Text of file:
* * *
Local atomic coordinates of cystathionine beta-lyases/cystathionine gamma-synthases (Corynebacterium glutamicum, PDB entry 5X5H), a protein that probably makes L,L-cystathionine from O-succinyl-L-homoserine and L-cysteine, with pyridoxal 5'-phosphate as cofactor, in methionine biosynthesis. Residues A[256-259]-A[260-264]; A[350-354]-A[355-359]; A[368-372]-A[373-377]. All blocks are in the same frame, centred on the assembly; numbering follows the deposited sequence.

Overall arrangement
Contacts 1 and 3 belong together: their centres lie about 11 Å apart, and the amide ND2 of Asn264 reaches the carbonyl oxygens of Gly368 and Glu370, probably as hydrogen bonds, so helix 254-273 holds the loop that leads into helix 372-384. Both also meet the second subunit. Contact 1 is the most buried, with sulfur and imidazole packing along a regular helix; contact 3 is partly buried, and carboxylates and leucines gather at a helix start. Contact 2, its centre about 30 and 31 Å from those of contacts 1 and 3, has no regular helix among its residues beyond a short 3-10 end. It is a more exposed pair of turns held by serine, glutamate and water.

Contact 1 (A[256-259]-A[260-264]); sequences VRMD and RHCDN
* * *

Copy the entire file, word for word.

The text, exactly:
Local atomic coordinates of cystathionine beta-lyases/cystathionine gamma-synthases (Corynebacterium glutamicum, PDB entry 5X5H), a protein that probably makes L,L-cystathionine from O-succinyl-L-homoserine and L-cysteine, with pyridoxal 5'-phosphate as cofactor, in methionine biosynthesis. Residues A[256-259]-A[260-264]; A[350-354]-A[355-359]; A[368-372]-A[373-377]. All blocks are in the same frame, centred on the assembly; numbering follows the deposited sequence.

Overall arrangement
Contacts 1 and 3 belong together: their centres lie about 11 Å apart, and the amide ND2 of Asn264 reaches the carbonyl oxygens of Gly368 and Glu370, probably as hydrogen bonds, so helix 254-273 holds the loop that leads into helix 372-384. Both also meet the second subunit. Contact 1 is the most buried, with sulfur and imidazole packing along a regular helix; contact 3 is partly buried, and carboxylates and leucines gather at a helix start. Contact 2, its centre about 30 and 31 Å from those of contacts 1 and 3, has no regular helix among its residues beyond a short 3-10 end. It is a more exposed pair of turns held by serine, glutamate and water.

Contact 1 (A[256-259]-A[260-264]); sequences VRMD and RHCDN